Labour learned decades ago about fratricide and how the public detest divided parties. Well they’re in a divided campaign now which has managed to give the impression of not knowing what it’s doing and who should be promoting it. For all the disparate components of Yes, it is pretty much universally on-message, and yet has no single figurehead. It is true Salmond and the SNP drive the electoral element and he is the easily the most powerful figure, but no man or party can control of a grassroots movement. It is self-generating and I believe that if Salmond was seen to exert a too direct influence, that movement would revolt. Yes audiences do not think this its Salmond’s cause. It is their cause.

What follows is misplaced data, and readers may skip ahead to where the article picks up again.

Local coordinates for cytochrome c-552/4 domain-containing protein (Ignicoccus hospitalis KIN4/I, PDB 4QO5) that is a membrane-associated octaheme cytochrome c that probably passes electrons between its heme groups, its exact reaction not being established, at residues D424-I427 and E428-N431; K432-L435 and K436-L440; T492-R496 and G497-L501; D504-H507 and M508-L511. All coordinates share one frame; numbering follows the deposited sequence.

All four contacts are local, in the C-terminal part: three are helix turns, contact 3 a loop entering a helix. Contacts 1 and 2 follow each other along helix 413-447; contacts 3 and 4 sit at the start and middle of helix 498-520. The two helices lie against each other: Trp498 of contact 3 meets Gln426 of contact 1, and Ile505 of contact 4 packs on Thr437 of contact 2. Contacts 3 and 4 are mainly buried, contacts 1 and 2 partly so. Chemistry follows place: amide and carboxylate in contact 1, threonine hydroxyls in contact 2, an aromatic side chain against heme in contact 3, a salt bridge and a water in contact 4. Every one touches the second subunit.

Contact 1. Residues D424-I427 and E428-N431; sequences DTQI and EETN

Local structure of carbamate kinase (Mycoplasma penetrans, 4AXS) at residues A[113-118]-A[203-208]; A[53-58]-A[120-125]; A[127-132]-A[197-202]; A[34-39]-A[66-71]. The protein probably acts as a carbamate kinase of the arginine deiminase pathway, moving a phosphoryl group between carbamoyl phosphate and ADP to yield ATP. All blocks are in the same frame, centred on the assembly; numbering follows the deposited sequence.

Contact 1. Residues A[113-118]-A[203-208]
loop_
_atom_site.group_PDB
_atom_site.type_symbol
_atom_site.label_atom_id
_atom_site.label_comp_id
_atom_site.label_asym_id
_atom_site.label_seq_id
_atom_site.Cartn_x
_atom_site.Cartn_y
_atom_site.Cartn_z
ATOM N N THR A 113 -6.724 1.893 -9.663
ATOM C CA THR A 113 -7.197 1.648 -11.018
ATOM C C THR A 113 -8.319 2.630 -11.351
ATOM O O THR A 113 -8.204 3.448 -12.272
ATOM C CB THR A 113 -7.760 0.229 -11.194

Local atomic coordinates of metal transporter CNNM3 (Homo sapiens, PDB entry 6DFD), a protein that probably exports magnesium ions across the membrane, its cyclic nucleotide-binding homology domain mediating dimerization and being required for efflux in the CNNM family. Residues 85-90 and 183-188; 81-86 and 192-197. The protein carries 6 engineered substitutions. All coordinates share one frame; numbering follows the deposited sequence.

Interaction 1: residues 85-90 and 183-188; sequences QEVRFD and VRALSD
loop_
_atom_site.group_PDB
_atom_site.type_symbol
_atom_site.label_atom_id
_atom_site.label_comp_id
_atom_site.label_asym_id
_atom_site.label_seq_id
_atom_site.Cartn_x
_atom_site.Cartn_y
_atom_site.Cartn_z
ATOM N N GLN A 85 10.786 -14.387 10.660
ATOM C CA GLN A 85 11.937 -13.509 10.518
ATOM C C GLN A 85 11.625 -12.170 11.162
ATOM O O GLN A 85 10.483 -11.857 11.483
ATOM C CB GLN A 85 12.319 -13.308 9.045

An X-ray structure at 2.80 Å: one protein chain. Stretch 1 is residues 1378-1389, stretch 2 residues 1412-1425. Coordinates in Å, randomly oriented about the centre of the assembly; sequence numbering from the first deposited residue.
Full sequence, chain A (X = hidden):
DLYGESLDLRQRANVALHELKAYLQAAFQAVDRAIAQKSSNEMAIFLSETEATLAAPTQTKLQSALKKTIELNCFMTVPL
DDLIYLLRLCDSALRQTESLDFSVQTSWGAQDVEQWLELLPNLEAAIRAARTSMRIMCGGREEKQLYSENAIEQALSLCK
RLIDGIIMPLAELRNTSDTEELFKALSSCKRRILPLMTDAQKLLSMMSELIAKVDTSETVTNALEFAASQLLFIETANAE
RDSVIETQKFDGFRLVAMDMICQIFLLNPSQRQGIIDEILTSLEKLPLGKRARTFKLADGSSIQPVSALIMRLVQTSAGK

They coincide, of course they do, but it feels increasingly that Salmond is an agent of the campaign rather than the other way round. But, as we prepare to welcome David Cameron – and I do, he is our Prime Minister until independence – the No people can also ponder another little noted fact: Salmond hasn’t begun to campaign yet. The attempts to demonise him are an insult to the intelligence of Scots but I recognise he has image problems with some of those who don’t know him.
But they make a mistake if they think he is not respected and admired. There is no one I know who denies Salmond’s outstanding ability as a hands-on campaigner. It is a rare gift, the ability to relate to people even those who are hostile, and to win them over. The heavy lifting is being done by a people-led mass movement but it is possible that the final push to a Yes win will come from the old fashioned political skills of pressing flesh when Salmond decides it’s time for the real campaign to start.by